19. ^ Watenpaugh, Heghnar Zeitlian (2019). The Missing Pages : The Modern Life of a Medieval Manuscript, From Genocide to Justice. Stanford, California: Stanford Press University. p. 105. ISBN 978-1-5036-0764-4. OCLC 1080273139.
  20. ^ Mayersen, Deborah (2007). "Trialling Genocide: The Extermination of the Armenians of Zeitoun". Armenian Life – via Academia.edu.
  21. ^ Watenpaugh, Heghnar Zeitlian (2019). The Missing Pages : The Modern Life of a Medieval Manuscript, From Genocide to Justice. Stanford, California: Stanford University Press. p. 2. ISBN 978-1-5036-0764-4. OCLC 1080273139.
  22. ^ Watenpaugh, Heghnar Zeitlian (2019). The Missing Pages : The Modern Life of a Medieval Manuscript, From Genocide to Justice. Stanford, California: Stanford University Press. p. 213. ISBN 978-1-5036-0764-4. OCLC 1080273139.
  23. ^ Korkhmazian, Emma; Drampian, Irina; Hakobian, Gravard; Mikoyan, Ashkhen (1985). "Armenian Miniatures of the 13th and 14th Centuries from the Matenadaran Collection, Yerevan". The Burlington Magazine. 127: 720–721 – via JSTOR.
  24. ^ "Fundamental Armenology" (PDF). Fundamental Armenology. Archived from the original on 2018. Retrieved 21 April 2020.
  25. ^ Watenpaugh, Heghnar Zeitlian (2019). The Missing Pages : The Modern Life of a Medieval Manuscript, From Genocide to Justice. Stanford, California: Stanford University Press. p. 254. ISBN 978-1-5036-0764-4. OCLC 1080273139.
  26. ^ Miller, M. H. (21 September 2015). "Getty and Armenian Church Settle Ownership Dispute Over 13th-Century Manuscript Pages". ARTnews.com. Retrieved 23 January 2020.
  27. ^ Mathews, Thomas F. (October 1985). "Armenian Minatures of the 13th and 14th Centuries from the Matenadaran Collection, Yerevan by Emma Korkhmazian, Irina Drampian, Gravard Hakobian, Ashkhen Mikoyan". The Burlington Magazine. 127: 720–721. JSTOR 882208 – via JSTOR.
  28. ^ Garsoian, Nina (1998). Treasures in Heaven: Armenian Art, Religion, and Society. New York City: The Pierpont Morgan Library. pp. 71, 107. ISBN 0-87598-120-8.
  29. ^ Garsoian, Nina (1998). Treasures in Heaven: Armenian Art, Religion, and Society. New York City: The Pierpont Morgan Library. p. 107. ISBN 0-87598-120-8.
  30. ^ Garsoïan, Nina (1998). Treasures in Heaven : Armenian Art, Religion, and Society. Mathews, Thomas F., Wieck, Roger S., Pierpont Morgan Library. New York: The Pierpont Morgan Library. p. 103. ISBN 0-87598-120-8. OCLC 37663198.
  31. ^ Garsoian, Nina (1998). Treasures in Heaven: Armenian Art, Religion, and Society. New York City: The Pierpont Morgan Library. pp. 103, 106. ISBN 0-87598-120-8.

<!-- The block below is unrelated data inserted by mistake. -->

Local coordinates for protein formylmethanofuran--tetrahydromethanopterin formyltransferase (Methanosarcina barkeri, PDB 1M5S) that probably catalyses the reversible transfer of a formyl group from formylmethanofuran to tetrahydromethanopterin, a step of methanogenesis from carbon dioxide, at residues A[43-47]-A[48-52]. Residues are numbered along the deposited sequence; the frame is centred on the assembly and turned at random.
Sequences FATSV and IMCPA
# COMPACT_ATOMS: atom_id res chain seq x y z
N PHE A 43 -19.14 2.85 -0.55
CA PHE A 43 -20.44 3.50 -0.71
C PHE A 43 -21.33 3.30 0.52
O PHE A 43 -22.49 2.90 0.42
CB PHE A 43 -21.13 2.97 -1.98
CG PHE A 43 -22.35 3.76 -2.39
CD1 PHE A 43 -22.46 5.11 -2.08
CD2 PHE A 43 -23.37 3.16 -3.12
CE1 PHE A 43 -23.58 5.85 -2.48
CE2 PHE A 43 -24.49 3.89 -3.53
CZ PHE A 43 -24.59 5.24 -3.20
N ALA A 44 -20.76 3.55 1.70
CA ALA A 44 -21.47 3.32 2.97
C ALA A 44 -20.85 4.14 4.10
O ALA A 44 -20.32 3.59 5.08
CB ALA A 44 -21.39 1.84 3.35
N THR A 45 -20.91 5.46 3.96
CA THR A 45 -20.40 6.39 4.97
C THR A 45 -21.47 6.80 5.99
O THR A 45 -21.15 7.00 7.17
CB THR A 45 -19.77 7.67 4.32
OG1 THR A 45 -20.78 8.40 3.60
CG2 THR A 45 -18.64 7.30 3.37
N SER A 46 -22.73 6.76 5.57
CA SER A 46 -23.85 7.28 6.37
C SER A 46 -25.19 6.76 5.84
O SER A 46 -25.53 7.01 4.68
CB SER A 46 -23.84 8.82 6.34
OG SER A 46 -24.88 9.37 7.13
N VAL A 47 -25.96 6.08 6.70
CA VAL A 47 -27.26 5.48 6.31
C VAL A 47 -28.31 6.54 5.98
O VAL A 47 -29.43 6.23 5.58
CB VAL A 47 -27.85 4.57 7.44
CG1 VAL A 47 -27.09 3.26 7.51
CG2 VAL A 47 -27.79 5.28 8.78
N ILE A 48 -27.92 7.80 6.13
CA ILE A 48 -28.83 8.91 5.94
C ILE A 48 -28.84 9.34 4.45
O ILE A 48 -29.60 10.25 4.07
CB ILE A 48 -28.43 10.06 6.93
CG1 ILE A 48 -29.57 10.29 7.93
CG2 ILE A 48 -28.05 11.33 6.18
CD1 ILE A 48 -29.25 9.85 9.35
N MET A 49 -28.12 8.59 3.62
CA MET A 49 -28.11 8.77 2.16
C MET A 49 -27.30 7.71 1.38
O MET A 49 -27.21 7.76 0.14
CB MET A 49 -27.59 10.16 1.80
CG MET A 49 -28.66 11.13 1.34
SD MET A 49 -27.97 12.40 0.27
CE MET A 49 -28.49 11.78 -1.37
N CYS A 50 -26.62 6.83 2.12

32. ^ Heghnar Zeitlian Watenpaugh (12 February 2019). The missing pages : the modern life of a medieval manuscript, from genocide to justice. Stanford, California. p. 71. ISBN 978-1-5036-0764-4. OCLC 1080273139.
  33. ^ Watenpaugh, Heghnar Zeitlian (2019). The Missing Pages : The Modern Life of a Medieval Manuscript, From Genocide to Justice. Stanford, California: Stanford University Press. p. 3. ISBN 978-1-5036-0764-4. OCLC 1080273139.
  34. ^ Watenpaugh, Heghnar Zeitlian (2019). The Missing Pages : The Modern Life of a Medieval Manuscript, From Genocide to Justice. Stanford, California: Stanford University Press. p. 69. ISBN 978-1-5036-0764-4. OCLC 1080273139.
  35. ^ Heghnar Zeitlian Watenpaugh (12 February 2019). The missing pages : the modern life of a medieval manuscript, from genocide to justice. Stanford, California. p. 69. ISBN 978-1-5036-0764-4. OCLC 1080273139.
  36. ^ Heghnar Zeitlian Watenpaugh (2019). The Missing Pages: The Modern Life of a Medieval Manuscript, From Genocide to Justice. Stanford, California: Stanford University Press. p. 103. ISBN 978-1-5036-0764-4. OCLC 1080273139.
  37. ^ Garsoian, Nina (1998). Treasures in Heaven: Armenian Art, Religion, and Society. New York City: The Pierpont Morgan Library. pp. 103, 104. ISBN 0-87598-120-8.
  38. ^ Treasures in heaven : Armenian art, religion, and society. Mathews, Thomas F., Wieck, Roger S., Pierpont Morgan Library. New York: Pierpont Morgan Library. 1998. p. 106. ISBN 0-87598-120-8. OCLC 37663198.{{cite book}}: CS1 maint: others (link)
  39. ^ Garsoīan, Nina (1998). Treasures in Heaven : Armenian Art, Religion, and Society. Mathews, Thomas F., Wieck, Roger S., Pierpont Morgan Library. New York: The Pierpont Morgan Library. p. 109. ISBN 0-87598-120-8. OCLC 37663198.
  40. ^ "Preserved Manuscripts: Zeytun Gospel". 21 June 2015. Retrieved 25 March 2020.
  41. ^ Watenpaugh, Heghnar Zeitlian (2019). The Missing Pages: The Modern Life of a Medieval Manuscript, from Genocide to Justice. Stanford, California: Stanford University Press. pp. 68, 101, 103. ISBN 9-78080479-044-4.